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Thursday, July 27, 2006


VATICAN CITY, JUL 27, 2006 (VIS) - At Guayaquil, Ecuador, from July 11 to 14, Archbishop Paul Josef Cordes presided at the annual meeting of the administrative council of the "Populorum Progressio" Foundation. The meeting considered the financing of projects to promote integral development among the poor indigenous mixed race and Afro-American rural communities of Latin America and the Caribbean.

  The "Populorum Progressio" Foundation is part of the Pontifical Council "Cor Unum," the president of which is Archbishop Cordes who also acts as president and legal representative of the foundation. The administrative council, which meets to study and approve the projects presented, is made up of seven members: six bishops from various countries in Latin America, and a representative of the pontifical council.

  In a communique, "Cor Unum" indicates that during the July meeting consideration was given to 255 projects for a total value of 2,500,000 US dollars. Of these, approval was given to 215 projects for a total of 1,820,500. "Most of this sum," says the communique, "comes from the generosity of the faithful of the Church in Italy through the Italian Episcopal Conference's Committee for Charitable Interventions in favor of the Third World."

  Of the projects approved this year, 36.9 percent involve the production sector, in the fields of both agriculture and small business; 26.19 percent goes to the creation of public service infrastructures such as the supply of drinking water, fencing, toilets and communal halls; 17.46 percent to the building of schools, dwellings and health centers; 12.3 percent to education; and 7.15 percent to healthcare.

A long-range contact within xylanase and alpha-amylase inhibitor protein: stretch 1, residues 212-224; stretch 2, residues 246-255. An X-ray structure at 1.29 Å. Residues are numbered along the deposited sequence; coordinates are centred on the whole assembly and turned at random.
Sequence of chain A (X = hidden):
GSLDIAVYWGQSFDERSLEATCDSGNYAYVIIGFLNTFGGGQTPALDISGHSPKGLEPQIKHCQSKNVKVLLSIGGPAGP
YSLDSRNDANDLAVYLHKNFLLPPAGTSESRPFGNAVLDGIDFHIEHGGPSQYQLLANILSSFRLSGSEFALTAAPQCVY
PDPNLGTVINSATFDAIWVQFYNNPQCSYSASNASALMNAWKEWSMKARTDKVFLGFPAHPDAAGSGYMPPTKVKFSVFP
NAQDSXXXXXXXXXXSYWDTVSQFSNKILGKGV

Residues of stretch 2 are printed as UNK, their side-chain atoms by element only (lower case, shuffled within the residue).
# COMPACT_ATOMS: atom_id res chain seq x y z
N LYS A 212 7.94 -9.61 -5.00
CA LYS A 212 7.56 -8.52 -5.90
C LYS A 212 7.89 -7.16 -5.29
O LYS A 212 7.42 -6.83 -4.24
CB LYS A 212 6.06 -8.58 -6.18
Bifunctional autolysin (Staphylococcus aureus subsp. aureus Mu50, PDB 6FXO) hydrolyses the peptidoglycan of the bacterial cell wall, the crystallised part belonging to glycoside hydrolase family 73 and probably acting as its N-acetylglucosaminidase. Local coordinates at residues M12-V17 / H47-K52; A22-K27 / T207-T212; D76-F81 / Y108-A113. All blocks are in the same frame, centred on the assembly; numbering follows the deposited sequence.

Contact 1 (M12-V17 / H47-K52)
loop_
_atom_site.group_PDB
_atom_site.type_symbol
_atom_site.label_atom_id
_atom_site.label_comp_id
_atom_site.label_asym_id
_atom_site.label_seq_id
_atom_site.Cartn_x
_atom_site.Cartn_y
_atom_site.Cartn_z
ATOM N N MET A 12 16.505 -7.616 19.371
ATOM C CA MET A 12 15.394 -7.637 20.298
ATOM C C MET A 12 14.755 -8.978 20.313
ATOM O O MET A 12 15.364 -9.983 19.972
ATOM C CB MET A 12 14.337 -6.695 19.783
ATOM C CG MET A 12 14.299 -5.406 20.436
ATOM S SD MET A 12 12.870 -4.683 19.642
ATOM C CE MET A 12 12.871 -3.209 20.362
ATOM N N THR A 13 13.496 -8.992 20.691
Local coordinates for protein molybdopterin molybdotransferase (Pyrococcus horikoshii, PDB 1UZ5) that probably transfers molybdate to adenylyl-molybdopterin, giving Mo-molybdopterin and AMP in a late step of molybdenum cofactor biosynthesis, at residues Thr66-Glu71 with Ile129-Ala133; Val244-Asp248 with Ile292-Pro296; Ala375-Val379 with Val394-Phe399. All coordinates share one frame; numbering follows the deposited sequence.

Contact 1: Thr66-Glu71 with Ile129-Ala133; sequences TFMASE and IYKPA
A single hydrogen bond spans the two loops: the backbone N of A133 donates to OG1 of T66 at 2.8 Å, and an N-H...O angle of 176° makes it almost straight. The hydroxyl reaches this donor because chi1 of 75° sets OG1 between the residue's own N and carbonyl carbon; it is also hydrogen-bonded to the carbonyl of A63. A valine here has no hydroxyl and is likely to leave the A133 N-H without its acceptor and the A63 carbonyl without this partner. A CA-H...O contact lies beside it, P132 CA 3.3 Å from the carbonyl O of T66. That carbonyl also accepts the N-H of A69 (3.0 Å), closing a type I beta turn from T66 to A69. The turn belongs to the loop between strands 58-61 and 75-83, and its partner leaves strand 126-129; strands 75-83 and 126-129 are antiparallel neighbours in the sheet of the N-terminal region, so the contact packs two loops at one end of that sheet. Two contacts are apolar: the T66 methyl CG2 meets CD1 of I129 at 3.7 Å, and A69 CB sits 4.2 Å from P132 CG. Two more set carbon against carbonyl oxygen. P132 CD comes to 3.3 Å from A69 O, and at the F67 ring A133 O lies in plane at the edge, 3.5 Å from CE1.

The communique closes by highlighting the fact that since February 13, 1992 - when John Paul II established "Populorum Progressio" - the foundation has awarded more than 20 million dollars for more than 2,000 projects.
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VATICAN CITY, JUL 27, 2006 (VIS) - This morning, Archbishop Giovanni Lajolo, Holy See secretary for Relations with States, gave an interview to Vatican Radio on the subject of the International Conference for Lebanon, which was held yesterday in Rome and in which he participated as an observer.

  In the interview, large extracts of which are given below, the archbishop described as "positive" the speed with which the conference was convened and the fact that "it focussed its attention on the most urgent needs of the present time." On the subject of the final declaration, which was judged by many as disappointing, he noted that "the expectations of the public were certainly high, but for the well-informed who understand the difficulties, it could perhaps be said that the results were significant."

  The secretary for Relations with States then went on to enumerate some of those results. In the first place, he pointed out "the fact that countries from various parts of the world ... came together in an awareness of the gravity of what is happening in Lebanon, reaffirming the need for the country to regain full sovereignty as soon as possible," and that "they made a commitment to help her." He also mentioned "the request to form an international force under the United Nations, to support the regular Lebanese army in security matters," as well as "the commitment to offer immediate humanitarian aid to the people of Lebanon and the guarantee of support in rebuilding by calling a conference of donor States." Finally, he highlighted the participants' commitment "to remain in constant contact concerning further developments in the intervention of the international community in Lebanon."